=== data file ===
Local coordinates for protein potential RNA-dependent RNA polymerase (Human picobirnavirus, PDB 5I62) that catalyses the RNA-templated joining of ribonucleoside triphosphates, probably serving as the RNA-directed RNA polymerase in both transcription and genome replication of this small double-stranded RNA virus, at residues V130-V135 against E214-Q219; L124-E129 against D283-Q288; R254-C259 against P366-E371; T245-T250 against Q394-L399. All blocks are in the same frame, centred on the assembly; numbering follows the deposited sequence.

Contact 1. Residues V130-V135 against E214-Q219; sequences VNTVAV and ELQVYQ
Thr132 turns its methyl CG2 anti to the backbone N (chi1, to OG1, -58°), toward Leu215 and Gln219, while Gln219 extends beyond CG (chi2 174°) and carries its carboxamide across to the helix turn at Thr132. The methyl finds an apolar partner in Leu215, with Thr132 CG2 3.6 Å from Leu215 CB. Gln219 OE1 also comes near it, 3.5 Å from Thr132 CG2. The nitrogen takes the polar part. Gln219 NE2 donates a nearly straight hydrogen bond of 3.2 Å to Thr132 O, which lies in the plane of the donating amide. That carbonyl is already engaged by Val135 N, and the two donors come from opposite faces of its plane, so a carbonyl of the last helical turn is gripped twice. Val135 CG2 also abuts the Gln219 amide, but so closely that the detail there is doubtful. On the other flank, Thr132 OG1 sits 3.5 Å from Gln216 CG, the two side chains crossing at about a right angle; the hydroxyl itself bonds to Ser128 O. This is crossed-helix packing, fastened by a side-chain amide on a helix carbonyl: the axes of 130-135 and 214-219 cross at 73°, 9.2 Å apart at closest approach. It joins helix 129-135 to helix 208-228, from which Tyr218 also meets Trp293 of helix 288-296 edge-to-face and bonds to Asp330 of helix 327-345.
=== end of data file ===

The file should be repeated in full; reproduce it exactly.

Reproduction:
Local coordinates for protein potential RNA-dependent RNA polymerase (Human picobirnavirus, PDB 5I62) that catalyses the RNA-templated joining of ribonucleoside triphosphates, probably serving as the RNA-directed RNA polymerase in both transcription and genome replication of this small double-stranded RNA virus, at residues V130-V135 against E214-Q219; L124-E129 against D283-Q288; R254-C259 against P366-E371; T245-T250 against Q394-L399. All blocks are in the same frame, centred on the assembly; numbering follows the deposited sequence.

Contact 1. Residues V130-V135 against E214-Q219; sequences VNTVAV and ELQVYQ
Thr132 turns its methyl CG2 anti to the backbone N (chi1, to OG1, -58°), toward Leu215 and Gln219, while Gln219 extends beyond CG (chi2 174°) and carries its carboxamide across to the helix turn at Thr132. The methyl finds an apolar partner in Leu215, with Thr132 CG2 3.6 Å from Leu215 CB. Gln219 OE1 also comes near it, 3.5 Å from Thr132 CG2. The nitrogen takes the polar part. Gln219 NE2 donates a nearly straight hydrogen bond of 3.2 Å to Thr132 O, which lies in the plane of the donating amide. That carbonyl is already engaged by Val135 N, and the two donors come from opposite faces of its plane, so a carbonyl of the last helical turn is gripped twice. Val135 CG2 also abuts the Gln219 amide, but so closely that the detail there is doubtful. On the other flank, Thr132 OG1 sits 3.5 Å from Gln216 CG, the two side chains crossing at about a right angle; the hydroxyl itself bonds to Ser128 O. This is crossed-helix packing, fastened by a side-chain amide on a helix carbonyl: the axes of 130-135 and 214-219 cross at 73°, 9.2 Å apart at closest approach. It joins helix 129-135 to helix 208-228, from which Tyr218 also meets Trp293 of helix 288-296 edge-to-face and bonds to Asp330 of helix 327-345.